Three years ago, when he and his mother arrived in Baltimore, Giovanni Ramirez-Cruz did not speak a word of English. On Friday, he received a trophy at his school, the Mother Seton Academy in Fells Point, for giving the best speech among the eighth-grade boys there - and he had plenty of competition for the top honor.
There was Avery Burrell, for instance, who gave an impassioned performance as a middle-school weightlifter determined to achieve greatness without the use of steroids. The theme of the eighth-grade speeches, a spring tradition at the school, was "The power of one word," and Avery's word was "strength."
He portrayed a young man tempted to take a performance-enhancing drug, and he mentioned famous athletes - Barry Bonds and Roger Clemens - who've been accused of doing that. Ultimately, the boy Avery portrayed decides not to take the pill. Real strength, Avery said, means you are a person of character. "Real strength comes from within," he said, and the students, parents and staff in the cramped third-floor assembly room broke into excited applause for Avery's admirable declarations.
Edgar Laviera's word was "brother," and he presented his speech as a one-man play, as did each of the boys who gave these rite-of-passage performances at the little school on South Ann Street.
Edgar portrayed an exhausted soldier in Iraq carrying a wounded comrade across a desert to a medical tent - the act of a true brother. There's a lot of power in that word, Edgar told us, enough perhaps "to turn a world of fighters into a world of lovers. ... The power of one word: Brother!"
Next up was Renaldo Ramirez, 13, who spoke of power - for good, for evil. He told of Hitler, and Renaldo described his visit to the Holocaust museum in Washington, and his effort to comprehend, as sunlight fell through the museum windows, how power could bring such darkness to the world. Renaldo bowed his head and softened his voice: "I pray for all the victims of the Holocaust."
Daniel Boyce chose the word "respect." He told of a woman named Darlene, who is brutalized by her abusive husband, but who overcomes her fears and discovers self-respect. "Fear is toxic, respect is nurturing," Daniel said. "Fear destroys self-confidence, respect builds it. Fear is forced, respect is earned."
Brother Jesse O'Neill, a Mother Seton teacher, introduced the next speaker: Bobby Keys.
Bobby's word was "jealousy." He portrayed a teenager who is envious of everyone and everything in her school. But jealousy turns you bitter, Bobby told us, and somehow the girl learns this lesson, and by her 10th class reunion, she's made friends with those she once envied. "I'm better," she says, "not bitter."
Now Durrell Igwe, who lost his father to an act of violence when he was 3 years old, stood before the assembly and declared his word: "connection."
He took on the role of a basketball player, longing to see his father at one of his games, glancing, at a critical moment in a high school championship, to see if he appears. He never does. Durrell recited a brief poem called "Silent Connection," which tells of a lasting, spiritual connection with a lost loved one.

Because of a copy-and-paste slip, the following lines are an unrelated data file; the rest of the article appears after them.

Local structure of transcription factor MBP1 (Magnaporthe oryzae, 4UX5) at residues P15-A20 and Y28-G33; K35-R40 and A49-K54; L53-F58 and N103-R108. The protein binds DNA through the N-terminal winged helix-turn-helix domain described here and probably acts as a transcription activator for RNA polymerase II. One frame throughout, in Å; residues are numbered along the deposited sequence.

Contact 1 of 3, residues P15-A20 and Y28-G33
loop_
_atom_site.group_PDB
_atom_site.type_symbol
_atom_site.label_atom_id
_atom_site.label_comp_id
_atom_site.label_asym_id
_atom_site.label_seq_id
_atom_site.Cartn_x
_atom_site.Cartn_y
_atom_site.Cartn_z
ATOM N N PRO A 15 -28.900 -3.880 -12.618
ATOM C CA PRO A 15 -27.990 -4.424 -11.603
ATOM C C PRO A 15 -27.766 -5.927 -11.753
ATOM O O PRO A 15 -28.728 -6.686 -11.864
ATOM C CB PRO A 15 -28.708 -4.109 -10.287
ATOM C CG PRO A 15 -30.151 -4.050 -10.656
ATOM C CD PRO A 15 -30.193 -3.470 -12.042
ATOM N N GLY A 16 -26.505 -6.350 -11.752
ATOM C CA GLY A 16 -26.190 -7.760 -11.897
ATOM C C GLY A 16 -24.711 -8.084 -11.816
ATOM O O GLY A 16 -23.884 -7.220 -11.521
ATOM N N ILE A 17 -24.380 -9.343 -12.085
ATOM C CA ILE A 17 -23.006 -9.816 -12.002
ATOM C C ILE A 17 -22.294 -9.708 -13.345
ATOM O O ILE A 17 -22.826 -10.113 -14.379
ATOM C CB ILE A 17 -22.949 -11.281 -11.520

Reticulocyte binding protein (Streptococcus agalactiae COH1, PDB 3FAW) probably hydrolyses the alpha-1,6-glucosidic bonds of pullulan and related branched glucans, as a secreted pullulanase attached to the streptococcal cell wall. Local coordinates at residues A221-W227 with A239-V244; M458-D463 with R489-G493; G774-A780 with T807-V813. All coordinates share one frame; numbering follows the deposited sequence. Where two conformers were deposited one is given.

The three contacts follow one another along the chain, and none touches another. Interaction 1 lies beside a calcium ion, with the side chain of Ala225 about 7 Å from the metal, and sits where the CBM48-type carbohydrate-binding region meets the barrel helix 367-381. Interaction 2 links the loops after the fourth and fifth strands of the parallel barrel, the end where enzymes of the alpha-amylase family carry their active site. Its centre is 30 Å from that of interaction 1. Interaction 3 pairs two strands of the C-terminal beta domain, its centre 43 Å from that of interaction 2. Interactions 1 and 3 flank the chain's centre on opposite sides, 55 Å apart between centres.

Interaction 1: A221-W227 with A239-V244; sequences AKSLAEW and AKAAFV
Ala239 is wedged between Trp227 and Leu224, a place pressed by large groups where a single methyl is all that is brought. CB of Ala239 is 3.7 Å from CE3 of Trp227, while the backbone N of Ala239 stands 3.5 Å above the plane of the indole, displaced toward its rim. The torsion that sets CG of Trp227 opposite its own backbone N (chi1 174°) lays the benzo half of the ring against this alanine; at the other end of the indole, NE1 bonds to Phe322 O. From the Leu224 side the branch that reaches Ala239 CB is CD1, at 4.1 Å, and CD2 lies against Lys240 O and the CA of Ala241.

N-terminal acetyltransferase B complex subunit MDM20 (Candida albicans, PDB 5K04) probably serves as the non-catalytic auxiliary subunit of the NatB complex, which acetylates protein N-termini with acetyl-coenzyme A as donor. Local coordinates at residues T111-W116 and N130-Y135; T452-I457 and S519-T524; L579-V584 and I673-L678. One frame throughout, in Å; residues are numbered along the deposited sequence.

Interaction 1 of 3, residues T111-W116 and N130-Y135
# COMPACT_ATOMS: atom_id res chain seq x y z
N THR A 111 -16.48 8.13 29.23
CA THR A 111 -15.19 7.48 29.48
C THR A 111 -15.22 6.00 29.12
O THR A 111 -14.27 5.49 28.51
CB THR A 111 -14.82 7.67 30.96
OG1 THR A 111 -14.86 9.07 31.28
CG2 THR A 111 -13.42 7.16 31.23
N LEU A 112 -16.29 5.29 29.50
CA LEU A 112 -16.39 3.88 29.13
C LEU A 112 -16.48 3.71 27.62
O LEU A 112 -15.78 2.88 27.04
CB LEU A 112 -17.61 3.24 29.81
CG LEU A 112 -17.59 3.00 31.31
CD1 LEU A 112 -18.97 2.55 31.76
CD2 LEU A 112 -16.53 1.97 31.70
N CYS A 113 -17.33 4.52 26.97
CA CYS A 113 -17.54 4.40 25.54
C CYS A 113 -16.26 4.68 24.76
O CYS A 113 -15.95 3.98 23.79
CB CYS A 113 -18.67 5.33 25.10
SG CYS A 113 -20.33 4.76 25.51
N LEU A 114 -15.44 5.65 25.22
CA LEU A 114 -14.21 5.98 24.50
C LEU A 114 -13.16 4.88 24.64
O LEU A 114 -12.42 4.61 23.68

"I am furious that my father did not show up," the basketball player says, in Durrell's portrayal. "But there is no need to stress." He stops looking for his father and makes the game-winning shot. "I am a good person. My father missed a good thing. ... I will live my life, silent but connected, and pray that one day we will be connected."
Keyon Urquhart chose "anger" for his word, and he described a successful businessman who let something unimportant get the best of him. He mentioned road rage, too. "We live in a very confrontational world today," Keyon said. "But I don't let petty things get to me. ... There are more important things to do besides walking around being angry."
Now it was Giovanni Ramirez-Cruz's turn. He'd been a student at Mother Seton since sixth grade, after he, his mother and brother moved to Baltimore from Oaxaca, in southern Mexico, to be with his father, a restaurant worker here. Sister Ellen Smith taught him the English language, and that's what Giovanni took as his theme: "language."
"Je t'aime," he began. "Ich liebe dich ... Anee ohev otakh ... Ti amo ... Anh yeu em."
His classmates giggled. They didn't understand. Giovanni explained: He had just said, "I love you" in French, German, Hebrew, Italian and Vietnamese.
Then he spoke to his classmates in his native Spanish, and most of them didn't understand that, either. "I am happy to be here from my splendid land of Mexico," Giovanni said. "This discussion helps me get out everything that I have inside of me. I can tell you how I feel and what I think about the spoken word."
Language is powerful, Giovanni said, and it must be used for good. "We have to teach children not to use abusive language," he said. "The world is full of weapons. Let's not add language."
He quoted a song, "Love In Any Language," and the words, he said, "remind us that love is always going to pull us all together."
" ... We live in a world where there is hate, fighting and a lot of violence. We must say to one another: Je t'aime ... Ich liebe dich ... Anee ohev otakh ... Ti amo ... Anh yeu em."
Dan Rodricks is the host of "Midday," noon to 2 p.m. Mondays through Thursdays, on 88.1 WYPR-FM.